Sue K. says
I have gotten so much out of this discussion! The last part of your comment has really gotten me to thinking more clearly about what things could look like. My hope is that discussions and exchanges like this can continue and build towards more concrete actions! Thank you Will for opening up the possibilities! I believe this is one example of how being a blogger serves not only as a way to communicate your own thoughts, beliefs, and work, but also allows you to be a conduit of sorts to dialogs and discussions for others as well.
Ira has a valid point. And, to get education making that contribution we must implement some successful strategies to have critical thinking skills flourish in students ….
As always, I enjoy reading your blog. It has given me some insight about teaching and I think other teachers will benefit from what you are writing.
I have added it to my education portal at http://www.educationreporting.com/#blogs
Let me know if you have any questions and thanks for your ideas and thoughts.
Steu Mann, M. Ed.
Trevor – I ‘loved’ your comment ‘â€œI am sorry, my son/daughter can not complete said â€œResearch Projectâ€ as I had previously vowed to strangle the next person I saw doing another lame power point presentation. Donâ€™t worry, we will do the research, but will choose an alternate form of presentation.â€’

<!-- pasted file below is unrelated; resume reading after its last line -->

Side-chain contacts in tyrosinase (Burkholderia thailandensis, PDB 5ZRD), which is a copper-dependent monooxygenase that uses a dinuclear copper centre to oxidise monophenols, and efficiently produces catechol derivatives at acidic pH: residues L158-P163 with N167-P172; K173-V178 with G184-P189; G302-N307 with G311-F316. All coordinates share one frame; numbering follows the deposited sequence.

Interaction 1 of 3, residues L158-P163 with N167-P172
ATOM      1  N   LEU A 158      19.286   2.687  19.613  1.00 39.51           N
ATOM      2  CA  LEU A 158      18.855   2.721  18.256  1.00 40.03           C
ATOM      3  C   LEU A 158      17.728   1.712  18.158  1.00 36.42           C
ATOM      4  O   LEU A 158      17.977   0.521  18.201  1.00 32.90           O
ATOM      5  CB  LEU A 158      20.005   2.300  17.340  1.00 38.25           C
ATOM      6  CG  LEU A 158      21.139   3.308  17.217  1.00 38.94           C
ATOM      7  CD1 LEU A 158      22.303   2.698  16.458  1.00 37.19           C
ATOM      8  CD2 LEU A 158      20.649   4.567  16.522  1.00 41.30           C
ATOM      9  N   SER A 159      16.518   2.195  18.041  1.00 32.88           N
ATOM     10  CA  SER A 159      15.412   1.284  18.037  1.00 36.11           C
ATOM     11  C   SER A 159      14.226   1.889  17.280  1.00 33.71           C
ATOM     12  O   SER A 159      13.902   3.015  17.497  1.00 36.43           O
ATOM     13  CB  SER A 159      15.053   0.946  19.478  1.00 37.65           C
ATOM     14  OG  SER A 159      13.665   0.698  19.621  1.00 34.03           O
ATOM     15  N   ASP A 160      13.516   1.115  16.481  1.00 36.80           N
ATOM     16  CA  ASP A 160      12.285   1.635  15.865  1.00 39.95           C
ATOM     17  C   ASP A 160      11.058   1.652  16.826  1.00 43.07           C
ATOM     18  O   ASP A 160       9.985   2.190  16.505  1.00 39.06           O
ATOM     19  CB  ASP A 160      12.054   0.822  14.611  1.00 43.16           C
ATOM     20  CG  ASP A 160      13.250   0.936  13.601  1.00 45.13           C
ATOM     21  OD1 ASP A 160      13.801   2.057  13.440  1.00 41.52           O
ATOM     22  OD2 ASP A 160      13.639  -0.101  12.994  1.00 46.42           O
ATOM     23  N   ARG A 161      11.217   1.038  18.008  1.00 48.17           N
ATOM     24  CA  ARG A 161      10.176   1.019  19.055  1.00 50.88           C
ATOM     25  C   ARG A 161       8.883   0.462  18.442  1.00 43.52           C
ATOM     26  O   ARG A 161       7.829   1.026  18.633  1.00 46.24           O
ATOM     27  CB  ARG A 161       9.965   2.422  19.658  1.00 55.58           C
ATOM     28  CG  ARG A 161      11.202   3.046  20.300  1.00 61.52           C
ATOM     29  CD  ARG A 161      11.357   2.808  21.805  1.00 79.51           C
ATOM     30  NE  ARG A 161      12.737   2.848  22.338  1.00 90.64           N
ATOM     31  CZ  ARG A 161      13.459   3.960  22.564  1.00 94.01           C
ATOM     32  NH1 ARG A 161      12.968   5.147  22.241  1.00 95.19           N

My problem is nearly the opposite: I’ve struggled with teachers to allow more technology-enhanced products (not necessarity PPT)and not limit their students to pen/paper. It comes down to a matter of what the teacher is comfortable grading – so maybe we should all be looking at the assessment piece(s).
It warms my hears to see these ideas being discussed. This — I believe — takes us closer to instructional improvement and bettering students’ lives.
I want to caution that the goal here is not to come up with a common or agreed upon list between us. It’s great to work on your ideas here, but this is not really the key forum.
The key forum is our schools. We need to have these discussions there, among the educators who need to work collectively to teach those lessons. I am not saying that they should or should not be decided upon democratically, as that is an issue for another day. Rather, I am saying that they need to be discussed and explored among the educators.